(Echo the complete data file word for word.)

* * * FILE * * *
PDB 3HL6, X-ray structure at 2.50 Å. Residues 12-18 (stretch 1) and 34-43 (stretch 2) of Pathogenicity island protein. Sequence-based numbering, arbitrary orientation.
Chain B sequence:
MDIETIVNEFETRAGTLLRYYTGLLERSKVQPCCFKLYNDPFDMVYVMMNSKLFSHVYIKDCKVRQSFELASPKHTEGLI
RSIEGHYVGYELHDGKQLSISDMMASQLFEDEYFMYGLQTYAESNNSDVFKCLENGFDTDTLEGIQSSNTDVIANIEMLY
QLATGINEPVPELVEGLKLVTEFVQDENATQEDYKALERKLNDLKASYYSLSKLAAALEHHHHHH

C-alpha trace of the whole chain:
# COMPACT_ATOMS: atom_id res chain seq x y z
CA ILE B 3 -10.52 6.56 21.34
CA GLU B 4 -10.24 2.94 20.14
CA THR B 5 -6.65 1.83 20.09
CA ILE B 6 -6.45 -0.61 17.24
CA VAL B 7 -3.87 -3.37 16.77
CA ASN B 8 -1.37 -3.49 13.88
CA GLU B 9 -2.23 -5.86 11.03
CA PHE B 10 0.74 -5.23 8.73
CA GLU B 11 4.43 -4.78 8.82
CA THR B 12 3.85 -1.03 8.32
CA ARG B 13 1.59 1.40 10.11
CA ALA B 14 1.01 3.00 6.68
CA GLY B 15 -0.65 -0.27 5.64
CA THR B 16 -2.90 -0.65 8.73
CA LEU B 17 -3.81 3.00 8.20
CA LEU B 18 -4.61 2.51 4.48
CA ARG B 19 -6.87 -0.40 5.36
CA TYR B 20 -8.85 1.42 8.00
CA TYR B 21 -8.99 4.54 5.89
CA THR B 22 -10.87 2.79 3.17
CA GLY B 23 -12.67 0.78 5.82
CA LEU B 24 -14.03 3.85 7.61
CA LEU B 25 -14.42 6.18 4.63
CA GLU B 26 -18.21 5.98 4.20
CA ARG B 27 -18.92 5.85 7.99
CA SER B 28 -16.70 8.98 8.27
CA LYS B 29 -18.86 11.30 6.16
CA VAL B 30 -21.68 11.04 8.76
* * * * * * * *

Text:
PDB 3HL6, X-ray structure at 2.50 Å. Residues 12-18 (stretch 1) and 34-43 (stretch 2) of Pathogenicity island protein. Sequence-based numbering, arbitrary orientation.
Chain B sequence:
MDIETIVNEFETRAGTLLRYYTGLLERSKVQPCCFKLYNDPFDMVYVMMNSKLFSHVYIKDCKVRQSFELASPKHTEGLI
RSIEGHYVGYELHDGKQLSISDMMASQLFEDEYFMYGLQTYAESNNSDVFKCLENGFDTDTLEGIQSSNTDVIANIEMLY
QLATGINEPVPELVEGLKLVTEFVQDENATQEDYKALERKLNDLKASYYSLSKLAAALEHHHHHH

C-alpha trace of the whole chain:
# COMPACT_ATOMS: atom_id res chain seq x y z
CA ILE B 3 -10.52 6.56 21.34
CA GLU B 4 -10.24 2.94 20.14
CA THR B 5 -6.65 1.83 20.09
CA ILE B 6 -6.45 -0.61 17.24
CA VAL B 7 -3.87 -3.37 16.77
CA ASN B 8 -1.37 -3.49 13.88
CA GLU B 9 -2.23 -5.86 11.03
CA PHE B 10 0.74 -5.23 8.73
CA GLU B 11 4.43 -4.78 8.82
CA THR B 12 3.85 -1.03 8.32
CA ARG B 13 1.59 1.40 10.11
CA ALA B 14 1.01 3.00 6.68
CA GLY B 15 -0.65 -0.27 5.64
CA THR B 16 -2.90 -0.65 8.73
CA LEU B 17 -3.81 3.00 8.20
CA LEU B 18 -4.61 2.51 4.48
CA ARG B 19 -6.87 -0.40 5.36
CA TYR B 20 -8.85 1.42 8.00
CA TYR B 21 -8.99 4.54 5.89
CA THR B 22 -10.87 2.79 3.17
CA GLY B 23 -12.67 0.78 5.82
CA LEU B 24 -14.03 3.85 7.61
CA LEU B 25 -14.42 6.18 4.63
CA GLU B 26 -18.21 5.98 4.20
CA ARG B 27 -18.92 5.85 7.99
CA SER B 28 -16.70 8.98 8.27
CA LYS B 29 -18.86 11.30 6.16
CA VAL B 30 -21.68 11.04 8.76